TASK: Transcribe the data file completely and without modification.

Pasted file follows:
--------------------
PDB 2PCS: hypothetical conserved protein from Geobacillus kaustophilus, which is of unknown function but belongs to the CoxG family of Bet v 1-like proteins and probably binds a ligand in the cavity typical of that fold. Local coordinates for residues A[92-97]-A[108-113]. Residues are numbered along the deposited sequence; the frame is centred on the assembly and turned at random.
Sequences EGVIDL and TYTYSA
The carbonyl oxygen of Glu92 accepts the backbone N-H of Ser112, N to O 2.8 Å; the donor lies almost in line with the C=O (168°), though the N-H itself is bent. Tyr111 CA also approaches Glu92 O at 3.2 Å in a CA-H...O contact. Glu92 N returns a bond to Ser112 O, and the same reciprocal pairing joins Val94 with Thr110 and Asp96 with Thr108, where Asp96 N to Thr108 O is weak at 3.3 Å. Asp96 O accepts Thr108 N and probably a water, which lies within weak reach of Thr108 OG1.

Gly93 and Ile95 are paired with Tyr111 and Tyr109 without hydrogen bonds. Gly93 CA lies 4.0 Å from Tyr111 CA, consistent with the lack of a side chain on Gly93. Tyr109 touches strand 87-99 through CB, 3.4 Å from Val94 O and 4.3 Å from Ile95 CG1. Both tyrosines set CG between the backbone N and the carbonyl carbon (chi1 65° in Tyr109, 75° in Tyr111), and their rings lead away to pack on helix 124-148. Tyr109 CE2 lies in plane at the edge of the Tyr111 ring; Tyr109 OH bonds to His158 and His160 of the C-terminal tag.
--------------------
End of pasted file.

PDB 2PCS: hypothetical conserved protein from Geobacillus kaustophilus, which is of unknown function but belongs to the CoxG family of Bet v 1-like proteins and probably binds a ligand in the cavity typical of that fold. Local coordinates for residues A[92-97]-A[108-113]. Residues are numbered along the deposited sequence; the frame is centred on the assembly and turned at random.
Sequences EGVIDL and TYTYSA
The carbonyl oxygen of Glu92 accepts the backbone N-H of Ser112, N to O 2.8 Å; the donor lies almost in line with the C=O (168°), though the N-H itself is bent. Tyr111 CA also approaches Glu92 O at 3.2 Å in a CA-H...O contact. Glu92 N returns a bond to Ser112 O, and the same reciprocal pairing joins Val94 with Thr110 and Asp96 with Thr108, where Asp96 N to Thr108 O is weak at 3.3 Å. Asp96 O accepts Thr108 N and probably a water, which lies within weak reach of Thr108 OG1.

Gly93 and Ile95 are paired with Tyr111 and Tyr109 without hydrogen bonds. Gly93 CA lies 4.0 Å from Tyr111 CA, consistent with the lack of a side chain on Gly93. Tyr109 touches strand 87-99 through CB, 3.4 Å from Val94 O and 4.3 Å from Ile95 CG1. Both tyrosines set CG between the backbone N and the carbonyl carbon (chi1 65° in Tyr109, 75° in Tyr111), and their rings lead away to pack on helix 124-148. Tyr109 CE2 lies in plane at the edge of the Tyr111 ring; Tyr109 OH bonds to His158 and His160 of the C-terminal tag.